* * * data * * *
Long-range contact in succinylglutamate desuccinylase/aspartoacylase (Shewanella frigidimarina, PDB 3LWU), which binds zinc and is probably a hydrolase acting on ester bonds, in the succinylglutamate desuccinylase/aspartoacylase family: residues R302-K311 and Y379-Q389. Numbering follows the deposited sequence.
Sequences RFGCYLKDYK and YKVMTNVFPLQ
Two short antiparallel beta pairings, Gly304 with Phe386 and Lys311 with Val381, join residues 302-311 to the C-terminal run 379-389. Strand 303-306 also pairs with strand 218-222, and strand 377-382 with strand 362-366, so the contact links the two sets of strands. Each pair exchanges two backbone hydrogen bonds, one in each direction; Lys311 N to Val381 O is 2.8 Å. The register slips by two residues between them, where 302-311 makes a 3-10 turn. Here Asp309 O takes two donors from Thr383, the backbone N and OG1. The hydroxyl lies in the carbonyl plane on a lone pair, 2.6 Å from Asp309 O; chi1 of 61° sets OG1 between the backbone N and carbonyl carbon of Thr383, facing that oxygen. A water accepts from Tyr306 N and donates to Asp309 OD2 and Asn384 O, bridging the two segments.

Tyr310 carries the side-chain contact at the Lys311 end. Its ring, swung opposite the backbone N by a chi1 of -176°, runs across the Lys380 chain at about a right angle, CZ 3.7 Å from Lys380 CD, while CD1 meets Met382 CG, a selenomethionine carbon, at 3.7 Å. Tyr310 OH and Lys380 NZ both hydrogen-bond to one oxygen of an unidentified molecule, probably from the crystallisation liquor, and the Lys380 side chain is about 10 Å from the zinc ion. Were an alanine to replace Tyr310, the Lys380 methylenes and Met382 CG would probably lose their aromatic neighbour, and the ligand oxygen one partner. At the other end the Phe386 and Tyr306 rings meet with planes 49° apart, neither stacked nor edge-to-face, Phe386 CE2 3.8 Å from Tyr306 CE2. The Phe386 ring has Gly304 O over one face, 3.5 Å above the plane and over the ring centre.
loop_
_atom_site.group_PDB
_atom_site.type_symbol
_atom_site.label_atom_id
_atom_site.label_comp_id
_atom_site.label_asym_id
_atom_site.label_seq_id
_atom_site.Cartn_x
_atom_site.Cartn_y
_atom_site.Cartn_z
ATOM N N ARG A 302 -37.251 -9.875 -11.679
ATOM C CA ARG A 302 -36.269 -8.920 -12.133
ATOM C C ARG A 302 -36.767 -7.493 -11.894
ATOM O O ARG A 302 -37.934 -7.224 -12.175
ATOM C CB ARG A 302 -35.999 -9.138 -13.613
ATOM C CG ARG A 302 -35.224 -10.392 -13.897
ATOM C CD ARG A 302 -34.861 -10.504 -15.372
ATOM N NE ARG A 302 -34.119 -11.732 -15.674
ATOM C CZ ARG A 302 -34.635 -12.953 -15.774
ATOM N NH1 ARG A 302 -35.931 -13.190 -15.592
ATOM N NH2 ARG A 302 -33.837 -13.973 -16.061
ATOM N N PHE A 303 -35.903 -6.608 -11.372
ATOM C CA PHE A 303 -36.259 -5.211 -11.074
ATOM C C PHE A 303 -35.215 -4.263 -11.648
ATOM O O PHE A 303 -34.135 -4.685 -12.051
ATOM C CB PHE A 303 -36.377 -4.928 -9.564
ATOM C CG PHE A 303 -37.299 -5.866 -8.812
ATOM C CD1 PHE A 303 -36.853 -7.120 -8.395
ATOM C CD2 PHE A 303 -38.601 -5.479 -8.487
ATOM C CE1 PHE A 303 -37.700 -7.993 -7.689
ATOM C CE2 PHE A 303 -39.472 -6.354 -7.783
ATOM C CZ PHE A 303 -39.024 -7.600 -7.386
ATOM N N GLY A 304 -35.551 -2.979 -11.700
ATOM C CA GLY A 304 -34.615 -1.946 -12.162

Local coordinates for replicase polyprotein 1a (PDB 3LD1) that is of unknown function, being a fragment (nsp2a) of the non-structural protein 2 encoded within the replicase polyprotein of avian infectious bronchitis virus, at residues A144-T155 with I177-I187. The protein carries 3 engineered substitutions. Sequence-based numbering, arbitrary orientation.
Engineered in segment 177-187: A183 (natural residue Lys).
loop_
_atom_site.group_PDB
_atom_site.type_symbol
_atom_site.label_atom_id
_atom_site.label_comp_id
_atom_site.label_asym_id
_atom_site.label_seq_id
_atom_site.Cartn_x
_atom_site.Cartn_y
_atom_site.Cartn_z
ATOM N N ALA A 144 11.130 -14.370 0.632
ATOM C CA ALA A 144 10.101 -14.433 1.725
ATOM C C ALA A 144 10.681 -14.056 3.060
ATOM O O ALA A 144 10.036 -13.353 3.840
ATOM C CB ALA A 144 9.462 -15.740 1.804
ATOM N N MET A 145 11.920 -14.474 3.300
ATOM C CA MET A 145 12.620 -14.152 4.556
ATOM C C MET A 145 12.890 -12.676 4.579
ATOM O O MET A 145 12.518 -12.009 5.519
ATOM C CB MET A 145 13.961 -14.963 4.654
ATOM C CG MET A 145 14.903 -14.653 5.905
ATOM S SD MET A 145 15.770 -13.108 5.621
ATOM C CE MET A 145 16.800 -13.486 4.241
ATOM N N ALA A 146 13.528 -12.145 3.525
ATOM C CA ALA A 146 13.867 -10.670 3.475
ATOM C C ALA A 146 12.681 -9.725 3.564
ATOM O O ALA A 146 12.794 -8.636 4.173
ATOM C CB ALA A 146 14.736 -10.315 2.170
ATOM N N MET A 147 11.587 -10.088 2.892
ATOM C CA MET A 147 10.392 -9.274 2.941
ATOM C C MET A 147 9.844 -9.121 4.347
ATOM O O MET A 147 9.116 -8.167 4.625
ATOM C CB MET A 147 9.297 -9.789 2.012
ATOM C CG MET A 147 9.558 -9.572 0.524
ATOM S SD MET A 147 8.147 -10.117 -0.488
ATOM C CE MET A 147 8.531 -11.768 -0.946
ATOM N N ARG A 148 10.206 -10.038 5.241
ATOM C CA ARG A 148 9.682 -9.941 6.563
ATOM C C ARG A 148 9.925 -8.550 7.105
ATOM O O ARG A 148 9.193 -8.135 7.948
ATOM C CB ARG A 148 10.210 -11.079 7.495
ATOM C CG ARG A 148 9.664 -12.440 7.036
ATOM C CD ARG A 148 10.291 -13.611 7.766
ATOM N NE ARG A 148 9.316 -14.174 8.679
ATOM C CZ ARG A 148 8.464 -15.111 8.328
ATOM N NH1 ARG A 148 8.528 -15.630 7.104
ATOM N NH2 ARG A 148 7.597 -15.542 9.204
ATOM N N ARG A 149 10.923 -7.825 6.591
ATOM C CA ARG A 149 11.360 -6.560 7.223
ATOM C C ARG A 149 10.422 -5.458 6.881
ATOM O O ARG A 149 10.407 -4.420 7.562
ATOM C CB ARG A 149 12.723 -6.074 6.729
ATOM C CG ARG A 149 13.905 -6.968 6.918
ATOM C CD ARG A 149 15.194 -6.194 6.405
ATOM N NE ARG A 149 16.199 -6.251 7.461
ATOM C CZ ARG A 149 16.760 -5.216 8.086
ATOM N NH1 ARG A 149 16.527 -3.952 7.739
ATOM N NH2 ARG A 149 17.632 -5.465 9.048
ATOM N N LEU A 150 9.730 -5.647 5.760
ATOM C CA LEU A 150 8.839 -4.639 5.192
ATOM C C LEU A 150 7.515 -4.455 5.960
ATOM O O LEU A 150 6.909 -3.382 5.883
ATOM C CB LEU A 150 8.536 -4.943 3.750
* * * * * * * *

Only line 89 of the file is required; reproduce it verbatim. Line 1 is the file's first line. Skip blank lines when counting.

ATOM C CA ARG A 149 11.360 -6.560 7.223